World Yoga Day 2010


For the third year running, Heather and Tony organised special Yoga classes as part of World Yoga Day to raise money for ‘Medecins sans Frontieres’ on Sunday 31st January at River Bourne Health Club, Chertsey.  52 Yogis and Yoginis took part and a further 10 made donations raising a total of £700 with money still coming in.

Tony provided an introduction to World Yoga Day and ‘Medecins sans Frontieres’ and then two classes were provided by Heather with fellow Yoga teachers and friends Garry Freer, Jean-Claude Rawady and Becky Lennox.  There is an album of photos on Facebook.



 World Yoga Day is a 2 hour Yoga practice from 11am to 1 pm in every time zone around the world thus leading to 24 hours of continuous Yoga to support human rights.  We joined 359 other Yoga schools from 42 countries.  It started in New Zealand, then crossed Australia, Japan, Malaysia, Indonesia, mainland Asia including Russia & Iran and then Africa and into mainland Europe.  As the United Kingdom, Portugal and Ireland joined there were 278 schools all practicing Yoga at the same time.  As we finished we handed over to Brazil and Uruguay.  Then classes spread across South America, Canada and the USA.  The final classes were held on the west coast of California.  The only continent not represented was Antarctica, has anybody thought of offering Yoga for penguins ?

 Médecins Sans Frontières is an independent international humanitarian organisation that delivers emergency medical aid to people affected by armed conflict, epidemics, natural and man-made disasters or exclusion from health care in more than 60 countries around the world.

It just could not be more poignant at this time because of the recent disaster in Haiti.  Haiti is one of the poorest countries in the world having suffered political, economic and natural disasters over many years.  MSF were already working there with three medical centres in the capital Port au Prince.  These were damaged and staff injured during the earthquake.  MSF ramped up their support to treat the injured in temporary medical centres, flying in further staff, equipment and supplies. They are now undertaking post-operative care for the injured, see below for details.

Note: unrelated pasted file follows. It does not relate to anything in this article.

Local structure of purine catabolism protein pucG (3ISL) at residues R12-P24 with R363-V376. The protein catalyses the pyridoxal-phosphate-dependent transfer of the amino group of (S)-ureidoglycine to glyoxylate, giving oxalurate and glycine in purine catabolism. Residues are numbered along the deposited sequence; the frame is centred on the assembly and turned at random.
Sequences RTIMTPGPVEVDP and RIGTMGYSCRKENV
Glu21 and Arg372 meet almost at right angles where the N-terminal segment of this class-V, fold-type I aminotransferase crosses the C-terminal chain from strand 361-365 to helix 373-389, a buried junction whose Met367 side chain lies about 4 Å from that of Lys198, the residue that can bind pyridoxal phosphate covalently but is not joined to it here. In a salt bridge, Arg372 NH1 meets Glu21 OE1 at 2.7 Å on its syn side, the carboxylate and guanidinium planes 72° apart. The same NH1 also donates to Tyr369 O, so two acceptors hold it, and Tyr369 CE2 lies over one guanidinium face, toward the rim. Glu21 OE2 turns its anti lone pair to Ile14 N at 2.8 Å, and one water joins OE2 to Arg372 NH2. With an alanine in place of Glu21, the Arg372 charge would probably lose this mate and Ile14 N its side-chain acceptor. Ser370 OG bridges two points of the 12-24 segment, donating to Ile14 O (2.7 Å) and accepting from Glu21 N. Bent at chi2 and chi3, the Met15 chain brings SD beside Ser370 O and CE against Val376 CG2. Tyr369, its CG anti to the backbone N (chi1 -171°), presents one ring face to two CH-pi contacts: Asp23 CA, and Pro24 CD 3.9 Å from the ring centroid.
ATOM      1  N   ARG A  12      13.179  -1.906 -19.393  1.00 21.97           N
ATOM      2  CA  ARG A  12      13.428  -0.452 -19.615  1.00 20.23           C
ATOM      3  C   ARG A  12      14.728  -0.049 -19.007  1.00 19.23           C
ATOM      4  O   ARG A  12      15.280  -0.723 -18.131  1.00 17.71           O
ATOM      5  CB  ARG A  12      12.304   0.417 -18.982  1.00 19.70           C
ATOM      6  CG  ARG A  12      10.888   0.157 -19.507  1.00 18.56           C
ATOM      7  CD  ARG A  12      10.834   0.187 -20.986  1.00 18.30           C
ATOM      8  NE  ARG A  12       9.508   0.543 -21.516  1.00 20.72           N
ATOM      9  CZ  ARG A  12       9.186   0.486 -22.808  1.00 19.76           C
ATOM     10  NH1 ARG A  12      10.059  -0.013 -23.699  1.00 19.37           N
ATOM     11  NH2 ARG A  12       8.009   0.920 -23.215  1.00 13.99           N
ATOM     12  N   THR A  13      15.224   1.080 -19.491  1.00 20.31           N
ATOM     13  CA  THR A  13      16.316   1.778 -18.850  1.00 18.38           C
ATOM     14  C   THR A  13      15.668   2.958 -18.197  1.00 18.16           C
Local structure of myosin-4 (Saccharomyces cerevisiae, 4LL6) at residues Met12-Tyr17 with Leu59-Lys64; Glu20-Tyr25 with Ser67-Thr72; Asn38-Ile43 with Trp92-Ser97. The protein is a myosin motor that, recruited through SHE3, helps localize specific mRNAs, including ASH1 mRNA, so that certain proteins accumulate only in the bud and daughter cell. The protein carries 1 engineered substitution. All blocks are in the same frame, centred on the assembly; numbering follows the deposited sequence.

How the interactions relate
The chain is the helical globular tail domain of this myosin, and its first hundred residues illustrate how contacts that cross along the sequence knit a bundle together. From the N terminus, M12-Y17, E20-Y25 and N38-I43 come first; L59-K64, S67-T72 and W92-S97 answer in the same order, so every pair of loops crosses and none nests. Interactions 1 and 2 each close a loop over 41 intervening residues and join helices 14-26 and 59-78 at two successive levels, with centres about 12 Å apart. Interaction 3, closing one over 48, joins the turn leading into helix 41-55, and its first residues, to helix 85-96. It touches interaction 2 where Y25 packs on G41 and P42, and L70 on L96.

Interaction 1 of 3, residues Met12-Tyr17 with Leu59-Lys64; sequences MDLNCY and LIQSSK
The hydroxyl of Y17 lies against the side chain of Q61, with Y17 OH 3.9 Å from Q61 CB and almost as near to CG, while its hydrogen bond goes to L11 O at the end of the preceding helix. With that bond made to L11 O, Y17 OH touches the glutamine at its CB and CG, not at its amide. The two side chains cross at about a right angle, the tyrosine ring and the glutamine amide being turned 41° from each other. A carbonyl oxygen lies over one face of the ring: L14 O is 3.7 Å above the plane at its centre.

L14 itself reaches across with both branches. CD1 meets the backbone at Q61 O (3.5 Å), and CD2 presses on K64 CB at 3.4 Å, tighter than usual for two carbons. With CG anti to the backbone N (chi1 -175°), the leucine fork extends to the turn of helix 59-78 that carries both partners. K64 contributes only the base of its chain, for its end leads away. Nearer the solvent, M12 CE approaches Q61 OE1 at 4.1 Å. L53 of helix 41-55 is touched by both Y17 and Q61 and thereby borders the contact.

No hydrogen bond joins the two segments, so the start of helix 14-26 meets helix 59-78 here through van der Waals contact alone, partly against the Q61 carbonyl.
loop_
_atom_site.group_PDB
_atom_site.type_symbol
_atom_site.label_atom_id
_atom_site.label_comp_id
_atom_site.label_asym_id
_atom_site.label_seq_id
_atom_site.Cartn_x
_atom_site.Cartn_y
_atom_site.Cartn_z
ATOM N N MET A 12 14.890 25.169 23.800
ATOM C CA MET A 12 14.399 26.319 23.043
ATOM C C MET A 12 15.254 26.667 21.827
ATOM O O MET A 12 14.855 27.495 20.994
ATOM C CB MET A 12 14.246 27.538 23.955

Heather and Tony would like to thank all those that participated or made donations, the other teachers and also Steve Watts, Graham Dollery and the managers and staff of River Bourne Health Club who worked so hard to create a welcoming environment and helped make it our best World Yoga Day so far.  Yet again they provided their facilities for free, so that all money raised would go to the charity.

Date Published: 29/01/2010 10:26
The range of work that MSF is now carrying out in Haiti with the survivors of the earthquake has been increasing as the needs and priorities shift but the core medical services in hospitals and clinics still dominate.  Examples of those come from projects in Port-au-Prince, where the teams are working in rather different surroundings.